Thoughts from Today’s General Counsel Forum on Data Privacy and Cybersecurity
Last week I had the honor of participating in a panel discussion during a data privacy and cybersecurity forum hosted by Today’s General Counsel. The discussion titled, “Detection/ Prevention vs. Survivability: Building Breach Resilient Systems,” which was attended by attorneys and consultants that provide liability and security advice to major banks and other organizations, took on a lively debate around the major information security challenges facing organizations today.
These types of venues are great because you get to connect firsthand with companies that are dealing with today’s challenging security issues. It pains me to say this, but based on the discussion the biggest security hurdle organizations are having trouble getting over is the — it will happen to them, but not me mentality when it comes to breaches. I find it unsettling that so many organizations want to increase their security posture, yet they continue to look at security through such naïve eyes. The reality is we live and work in an online world and that means that it isn’t a matter of if you will be breached, but when.
Once we got people to come to grips with the reality that they will at some point likely be a victim of a breach, we moved on to discussing how you can still safely operate in such a volatile online environment. No one wants to admit they will become a victim, but once you do you can focus on what needs to be done to protect your assets from today’s sophisticated web-based attacks.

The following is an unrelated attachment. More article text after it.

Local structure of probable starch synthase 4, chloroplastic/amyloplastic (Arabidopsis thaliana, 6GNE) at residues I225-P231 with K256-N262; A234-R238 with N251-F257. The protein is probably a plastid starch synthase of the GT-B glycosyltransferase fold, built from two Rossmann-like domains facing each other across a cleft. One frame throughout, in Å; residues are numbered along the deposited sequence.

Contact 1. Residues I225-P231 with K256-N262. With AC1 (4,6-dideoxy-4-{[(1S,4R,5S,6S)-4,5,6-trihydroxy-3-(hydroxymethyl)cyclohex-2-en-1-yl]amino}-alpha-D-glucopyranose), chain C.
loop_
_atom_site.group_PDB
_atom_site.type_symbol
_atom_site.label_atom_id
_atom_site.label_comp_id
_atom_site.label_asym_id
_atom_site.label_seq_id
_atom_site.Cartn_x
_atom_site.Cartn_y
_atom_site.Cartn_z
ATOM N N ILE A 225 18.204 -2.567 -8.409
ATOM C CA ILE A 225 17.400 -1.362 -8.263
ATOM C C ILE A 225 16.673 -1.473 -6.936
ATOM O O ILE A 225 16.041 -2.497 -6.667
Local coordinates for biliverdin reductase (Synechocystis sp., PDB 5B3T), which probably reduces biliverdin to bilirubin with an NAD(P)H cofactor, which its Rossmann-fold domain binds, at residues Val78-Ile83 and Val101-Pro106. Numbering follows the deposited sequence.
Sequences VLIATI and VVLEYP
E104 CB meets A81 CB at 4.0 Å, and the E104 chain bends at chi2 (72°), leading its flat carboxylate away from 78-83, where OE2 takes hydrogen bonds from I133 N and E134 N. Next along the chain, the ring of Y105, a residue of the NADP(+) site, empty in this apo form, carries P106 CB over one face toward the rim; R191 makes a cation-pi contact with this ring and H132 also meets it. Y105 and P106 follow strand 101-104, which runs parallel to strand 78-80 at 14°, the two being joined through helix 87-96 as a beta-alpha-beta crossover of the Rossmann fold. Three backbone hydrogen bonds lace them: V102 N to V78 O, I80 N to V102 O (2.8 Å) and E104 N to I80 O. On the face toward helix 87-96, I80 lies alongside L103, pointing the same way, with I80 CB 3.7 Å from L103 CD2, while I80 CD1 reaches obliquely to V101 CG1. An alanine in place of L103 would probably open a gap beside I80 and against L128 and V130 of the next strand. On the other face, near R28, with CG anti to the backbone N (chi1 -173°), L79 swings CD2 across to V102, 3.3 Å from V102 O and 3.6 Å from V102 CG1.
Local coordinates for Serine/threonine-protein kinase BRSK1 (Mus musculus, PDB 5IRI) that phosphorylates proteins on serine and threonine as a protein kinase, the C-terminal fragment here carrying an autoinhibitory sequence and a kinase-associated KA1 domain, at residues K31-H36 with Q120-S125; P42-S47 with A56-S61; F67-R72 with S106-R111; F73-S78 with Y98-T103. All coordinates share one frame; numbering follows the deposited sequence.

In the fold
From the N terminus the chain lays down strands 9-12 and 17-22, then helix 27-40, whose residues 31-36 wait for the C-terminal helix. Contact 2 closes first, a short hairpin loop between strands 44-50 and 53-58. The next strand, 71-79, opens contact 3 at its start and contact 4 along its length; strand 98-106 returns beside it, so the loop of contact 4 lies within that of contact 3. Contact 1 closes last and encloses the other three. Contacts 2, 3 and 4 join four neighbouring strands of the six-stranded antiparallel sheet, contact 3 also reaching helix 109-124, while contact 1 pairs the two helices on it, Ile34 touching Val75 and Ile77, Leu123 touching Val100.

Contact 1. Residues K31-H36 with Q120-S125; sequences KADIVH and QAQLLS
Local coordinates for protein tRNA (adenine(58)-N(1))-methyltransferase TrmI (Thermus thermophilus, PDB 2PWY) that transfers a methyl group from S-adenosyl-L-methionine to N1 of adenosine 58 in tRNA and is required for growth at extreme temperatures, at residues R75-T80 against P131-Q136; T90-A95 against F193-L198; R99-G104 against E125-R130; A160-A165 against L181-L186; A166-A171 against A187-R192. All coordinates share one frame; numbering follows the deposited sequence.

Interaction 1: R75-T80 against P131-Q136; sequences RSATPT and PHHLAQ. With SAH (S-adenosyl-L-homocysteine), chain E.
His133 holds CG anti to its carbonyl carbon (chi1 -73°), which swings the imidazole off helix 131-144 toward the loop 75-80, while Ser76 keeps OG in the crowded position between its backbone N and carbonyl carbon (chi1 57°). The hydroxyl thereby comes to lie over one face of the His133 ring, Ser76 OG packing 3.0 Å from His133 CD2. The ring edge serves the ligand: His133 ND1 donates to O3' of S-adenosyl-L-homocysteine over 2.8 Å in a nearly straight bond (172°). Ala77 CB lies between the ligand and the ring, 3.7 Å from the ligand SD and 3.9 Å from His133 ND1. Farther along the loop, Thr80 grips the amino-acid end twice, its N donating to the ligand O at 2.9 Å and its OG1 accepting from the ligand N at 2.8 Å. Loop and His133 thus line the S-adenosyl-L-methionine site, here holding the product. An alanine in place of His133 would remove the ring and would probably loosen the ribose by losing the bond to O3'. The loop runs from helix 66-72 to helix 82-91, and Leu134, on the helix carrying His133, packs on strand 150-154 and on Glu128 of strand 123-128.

So how does one go about doing that, exactly?
When over 90% of undetected attacks come through the web, the simple answer is to isolate the browser from the desktop and network.
To do this successfully and not impact the way a company conducts business is through virtualization. By using a virtual browser you essentially create a barrier between web-based attacks and the actual computer and network that the user is on. Secure browsers are nothing new, but they are not immune to compromise. With a virtual browser however, it doesn’t matter if it gets compromised. Once the user is done with their online session you close it down and any infections or malicious attacks get erased along with it. Now don’t get me wrong, nothing will ever be a silver bullet, but the more you can do to make it harder on the attacker to do his/her job, the more likely they will simply move on to an easier target.
The other key issue is businesses worry about how security procedures will affect their way of conducting business. If it is too much of an impediment then people won’t adopt it and if your users are bypassing your security measures, it’s like you never implemented them in the first place. The beauty of a virtual browser is that it allows companies to integrate security at the speed of business. Users simply open the virtual browser and go about their normal routine, unaware and unaffected by the security features being utilized to ensure a safe online experience.
By the end of the forum, I am glad to say, I felt more confident that given the right education as to what is out there to help protect organizations from today’s plethora of online attacks, mindsets will change. There are so many innovative security solutions available; security doesn’t need to be a cumbersome and intrusive undertaking. For more information on the benefits of secure virtual browsers, feel free to check out what’s new with Passages at: www.GetPassages.com.